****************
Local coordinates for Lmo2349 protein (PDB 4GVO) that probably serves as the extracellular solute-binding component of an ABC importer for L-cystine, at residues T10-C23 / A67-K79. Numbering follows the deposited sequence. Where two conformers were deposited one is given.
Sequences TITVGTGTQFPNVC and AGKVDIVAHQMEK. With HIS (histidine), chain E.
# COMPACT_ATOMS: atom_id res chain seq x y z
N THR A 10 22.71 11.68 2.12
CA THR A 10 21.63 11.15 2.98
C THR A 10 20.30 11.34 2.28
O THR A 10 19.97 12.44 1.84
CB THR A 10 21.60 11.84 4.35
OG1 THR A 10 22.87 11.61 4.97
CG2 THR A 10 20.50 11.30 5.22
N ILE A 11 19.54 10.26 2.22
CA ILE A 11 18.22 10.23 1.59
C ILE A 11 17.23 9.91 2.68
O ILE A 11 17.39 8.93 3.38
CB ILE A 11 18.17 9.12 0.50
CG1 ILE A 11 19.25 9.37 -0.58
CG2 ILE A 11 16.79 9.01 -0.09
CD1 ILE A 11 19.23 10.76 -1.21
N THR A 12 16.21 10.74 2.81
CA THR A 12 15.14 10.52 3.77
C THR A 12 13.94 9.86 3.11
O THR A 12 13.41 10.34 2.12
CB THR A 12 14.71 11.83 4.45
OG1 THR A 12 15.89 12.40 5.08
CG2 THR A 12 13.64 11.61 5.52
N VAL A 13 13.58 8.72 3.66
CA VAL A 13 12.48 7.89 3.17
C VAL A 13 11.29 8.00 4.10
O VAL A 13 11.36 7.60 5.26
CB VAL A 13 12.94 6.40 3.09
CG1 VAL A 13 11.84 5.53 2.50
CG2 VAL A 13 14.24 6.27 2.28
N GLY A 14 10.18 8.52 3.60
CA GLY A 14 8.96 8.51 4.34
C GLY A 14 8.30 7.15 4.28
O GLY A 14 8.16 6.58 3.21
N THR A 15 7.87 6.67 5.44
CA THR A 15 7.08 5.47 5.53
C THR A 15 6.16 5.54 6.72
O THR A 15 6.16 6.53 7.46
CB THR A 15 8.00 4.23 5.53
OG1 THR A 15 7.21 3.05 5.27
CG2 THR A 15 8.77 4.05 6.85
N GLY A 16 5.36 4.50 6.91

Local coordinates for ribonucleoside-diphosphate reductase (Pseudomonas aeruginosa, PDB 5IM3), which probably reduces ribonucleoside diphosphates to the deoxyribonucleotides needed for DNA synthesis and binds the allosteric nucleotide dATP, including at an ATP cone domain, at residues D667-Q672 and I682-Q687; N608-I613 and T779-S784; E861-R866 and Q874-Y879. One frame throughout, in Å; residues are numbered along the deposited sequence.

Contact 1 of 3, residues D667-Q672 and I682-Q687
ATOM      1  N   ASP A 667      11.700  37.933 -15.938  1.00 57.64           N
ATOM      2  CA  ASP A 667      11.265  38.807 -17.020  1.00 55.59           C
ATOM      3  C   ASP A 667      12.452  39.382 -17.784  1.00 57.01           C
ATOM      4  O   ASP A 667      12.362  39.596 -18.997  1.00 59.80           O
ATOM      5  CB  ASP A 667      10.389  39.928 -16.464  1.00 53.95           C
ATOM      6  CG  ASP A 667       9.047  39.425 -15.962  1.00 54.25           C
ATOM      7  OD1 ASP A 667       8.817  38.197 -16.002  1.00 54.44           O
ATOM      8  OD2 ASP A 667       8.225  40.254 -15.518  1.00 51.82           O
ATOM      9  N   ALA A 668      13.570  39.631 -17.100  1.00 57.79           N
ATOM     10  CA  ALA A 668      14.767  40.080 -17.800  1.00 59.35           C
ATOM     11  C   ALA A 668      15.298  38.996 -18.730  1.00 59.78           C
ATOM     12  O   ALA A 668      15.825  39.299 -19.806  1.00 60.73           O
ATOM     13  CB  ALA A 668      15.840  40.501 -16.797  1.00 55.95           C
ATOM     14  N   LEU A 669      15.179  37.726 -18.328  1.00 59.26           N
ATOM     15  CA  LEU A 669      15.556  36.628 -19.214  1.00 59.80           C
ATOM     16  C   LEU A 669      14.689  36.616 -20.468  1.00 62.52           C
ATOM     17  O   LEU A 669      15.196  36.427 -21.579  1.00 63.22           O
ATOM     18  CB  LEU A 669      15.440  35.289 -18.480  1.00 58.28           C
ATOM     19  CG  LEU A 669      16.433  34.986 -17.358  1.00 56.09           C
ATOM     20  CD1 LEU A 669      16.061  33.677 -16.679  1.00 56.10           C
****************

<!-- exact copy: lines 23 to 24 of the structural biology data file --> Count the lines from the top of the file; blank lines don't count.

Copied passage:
CB THR A 12 14.71 11.83 4.45
OG1 THR A 12 15.89 12.40 5.08